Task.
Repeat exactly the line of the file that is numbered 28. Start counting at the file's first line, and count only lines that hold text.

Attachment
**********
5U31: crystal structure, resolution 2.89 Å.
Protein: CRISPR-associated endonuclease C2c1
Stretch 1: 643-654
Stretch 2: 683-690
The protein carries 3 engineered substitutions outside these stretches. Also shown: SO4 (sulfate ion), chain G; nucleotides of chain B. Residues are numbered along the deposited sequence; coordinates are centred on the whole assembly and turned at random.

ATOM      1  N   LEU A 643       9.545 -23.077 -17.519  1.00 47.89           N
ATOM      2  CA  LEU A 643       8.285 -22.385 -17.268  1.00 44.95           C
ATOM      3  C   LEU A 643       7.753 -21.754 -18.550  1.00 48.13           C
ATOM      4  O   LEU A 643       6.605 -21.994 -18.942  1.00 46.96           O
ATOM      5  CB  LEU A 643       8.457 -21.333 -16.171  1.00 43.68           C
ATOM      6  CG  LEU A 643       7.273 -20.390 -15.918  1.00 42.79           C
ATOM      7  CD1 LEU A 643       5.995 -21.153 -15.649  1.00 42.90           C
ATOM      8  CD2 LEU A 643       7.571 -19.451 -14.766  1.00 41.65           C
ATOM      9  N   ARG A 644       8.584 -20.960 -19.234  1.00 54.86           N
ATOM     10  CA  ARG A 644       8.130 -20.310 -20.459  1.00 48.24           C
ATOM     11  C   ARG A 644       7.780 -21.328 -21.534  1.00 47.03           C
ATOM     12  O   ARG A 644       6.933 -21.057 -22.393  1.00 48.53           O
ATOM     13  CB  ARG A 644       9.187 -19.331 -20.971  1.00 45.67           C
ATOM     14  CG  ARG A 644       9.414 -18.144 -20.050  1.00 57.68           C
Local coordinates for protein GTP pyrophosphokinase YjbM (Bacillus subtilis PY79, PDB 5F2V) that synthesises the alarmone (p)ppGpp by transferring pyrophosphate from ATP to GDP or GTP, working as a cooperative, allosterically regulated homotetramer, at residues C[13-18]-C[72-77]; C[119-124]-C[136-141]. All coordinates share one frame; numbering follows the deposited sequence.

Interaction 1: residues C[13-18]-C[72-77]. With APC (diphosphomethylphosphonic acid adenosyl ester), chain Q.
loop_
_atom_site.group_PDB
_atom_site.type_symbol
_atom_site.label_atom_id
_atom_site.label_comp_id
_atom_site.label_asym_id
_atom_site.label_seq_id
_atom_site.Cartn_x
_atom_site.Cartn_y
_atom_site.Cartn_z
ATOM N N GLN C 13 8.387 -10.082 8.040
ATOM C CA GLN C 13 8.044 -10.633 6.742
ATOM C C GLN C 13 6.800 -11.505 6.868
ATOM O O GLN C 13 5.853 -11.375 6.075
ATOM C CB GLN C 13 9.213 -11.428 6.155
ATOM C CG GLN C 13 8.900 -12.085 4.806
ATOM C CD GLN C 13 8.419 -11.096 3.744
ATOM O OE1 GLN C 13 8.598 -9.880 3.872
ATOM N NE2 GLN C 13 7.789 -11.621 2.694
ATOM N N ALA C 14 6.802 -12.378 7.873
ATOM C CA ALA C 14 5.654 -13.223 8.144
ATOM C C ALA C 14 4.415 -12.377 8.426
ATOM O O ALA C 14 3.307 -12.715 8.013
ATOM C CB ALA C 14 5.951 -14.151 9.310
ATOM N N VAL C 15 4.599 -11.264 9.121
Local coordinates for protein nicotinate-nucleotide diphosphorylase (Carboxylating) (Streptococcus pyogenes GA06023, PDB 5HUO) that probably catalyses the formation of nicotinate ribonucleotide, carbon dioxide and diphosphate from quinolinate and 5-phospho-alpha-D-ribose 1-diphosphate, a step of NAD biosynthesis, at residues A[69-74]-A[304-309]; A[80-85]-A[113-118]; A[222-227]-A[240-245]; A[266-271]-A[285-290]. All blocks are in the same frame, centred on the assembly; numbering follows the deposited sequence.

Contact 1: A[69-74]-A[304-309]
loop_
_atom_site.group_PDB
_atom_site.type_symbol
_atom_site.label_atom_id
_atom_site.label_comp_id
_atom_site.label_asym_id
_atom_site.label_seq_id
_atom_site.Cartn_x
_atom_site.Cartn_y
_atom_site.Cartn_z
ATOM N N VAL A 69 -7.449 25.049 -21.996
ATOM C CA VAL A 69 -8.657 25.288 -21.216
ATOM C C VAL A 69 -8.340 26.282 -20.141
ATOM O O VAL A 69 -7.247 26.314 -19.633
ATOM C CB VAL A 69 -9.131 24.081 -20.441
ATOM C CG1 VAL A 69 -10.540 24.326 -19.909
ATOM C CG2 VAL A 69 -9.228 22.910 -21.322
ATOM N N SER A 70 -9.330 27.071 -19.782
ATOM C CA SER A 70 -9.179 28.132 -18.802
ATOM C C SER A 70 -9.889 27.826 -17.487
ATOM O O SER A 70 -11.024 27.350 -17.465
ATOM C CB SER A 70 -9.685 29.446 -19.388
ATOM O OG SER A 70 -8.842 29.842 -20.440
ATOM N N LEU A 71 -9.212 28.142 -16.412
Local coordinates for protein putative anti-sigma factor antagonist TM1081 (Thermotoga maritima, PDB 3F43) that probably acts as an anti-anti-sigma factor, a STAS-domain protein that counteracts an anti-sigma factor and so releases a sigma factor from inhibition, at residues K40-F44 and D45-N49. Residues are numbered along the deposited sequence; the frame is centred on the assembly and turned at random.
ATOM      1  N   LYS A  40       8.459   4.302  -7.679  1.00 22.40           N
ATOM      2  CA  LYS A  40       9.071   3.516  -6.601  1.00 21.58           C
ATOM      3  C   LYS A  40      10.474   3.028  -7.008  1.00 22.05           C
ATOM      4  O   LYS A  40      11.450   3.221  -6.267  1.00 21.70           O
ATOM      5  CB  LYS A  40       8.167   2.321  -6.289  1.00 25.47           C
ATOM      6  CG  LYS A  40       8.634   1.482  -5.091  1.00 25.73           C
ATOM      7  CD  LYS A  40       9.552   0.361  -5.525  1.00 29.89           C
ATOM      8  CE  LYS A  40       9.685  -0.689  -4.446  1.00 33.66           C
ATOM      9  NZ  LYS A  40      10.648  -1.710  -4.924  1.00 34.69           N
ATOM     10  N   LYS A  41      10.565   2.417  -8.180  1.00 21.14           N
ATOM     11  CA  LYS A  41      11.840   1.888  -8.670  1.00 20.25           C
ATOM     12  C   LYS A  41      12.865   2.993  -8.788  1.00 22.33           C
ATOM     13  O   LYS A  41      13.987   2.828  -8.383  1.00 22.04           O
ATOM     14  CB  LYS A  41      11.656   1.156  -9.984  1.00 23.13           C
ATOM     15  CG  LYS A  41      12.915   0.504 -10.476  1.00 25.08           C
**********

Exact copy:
_atom_site.label_seq_id